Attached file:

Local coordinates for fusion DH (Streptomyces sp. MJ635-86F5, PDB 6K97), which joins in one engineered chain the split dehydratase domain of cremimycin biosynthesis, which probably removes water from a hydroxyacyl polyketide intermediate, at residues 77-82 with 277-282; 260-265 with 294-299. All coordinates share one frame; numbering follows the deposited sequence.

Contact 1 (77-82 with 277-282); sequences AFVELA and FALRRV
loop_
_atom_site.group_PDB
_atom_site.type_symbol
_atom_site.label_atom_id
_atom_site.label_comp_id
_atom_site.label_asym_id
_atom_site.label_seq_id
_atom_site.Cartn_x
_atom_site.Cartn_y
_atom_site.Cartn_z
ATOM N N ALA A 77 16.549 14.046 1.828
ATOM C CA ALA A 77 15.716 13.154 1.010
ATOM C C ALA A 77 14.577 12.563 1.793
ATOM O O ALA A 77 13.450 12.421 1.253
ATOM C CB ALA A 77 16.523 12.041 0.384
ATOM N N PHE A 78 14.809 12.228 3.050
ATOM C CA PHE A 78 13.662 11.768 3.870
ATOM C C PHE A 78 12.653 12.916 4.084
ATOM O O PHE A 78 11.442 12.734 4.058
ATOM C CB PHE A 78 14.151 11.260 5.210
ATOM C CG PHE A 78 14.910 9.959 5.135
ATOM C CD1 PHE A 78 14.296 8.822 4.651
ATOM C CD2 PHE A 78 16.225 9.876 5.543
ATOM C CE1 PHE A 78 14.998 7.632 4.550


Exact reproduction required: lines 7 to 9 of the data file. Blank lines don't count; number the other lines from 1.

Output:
_atom_site.label_comp_id
_atom_site.label_asym_id
_atom_site.label_seq_id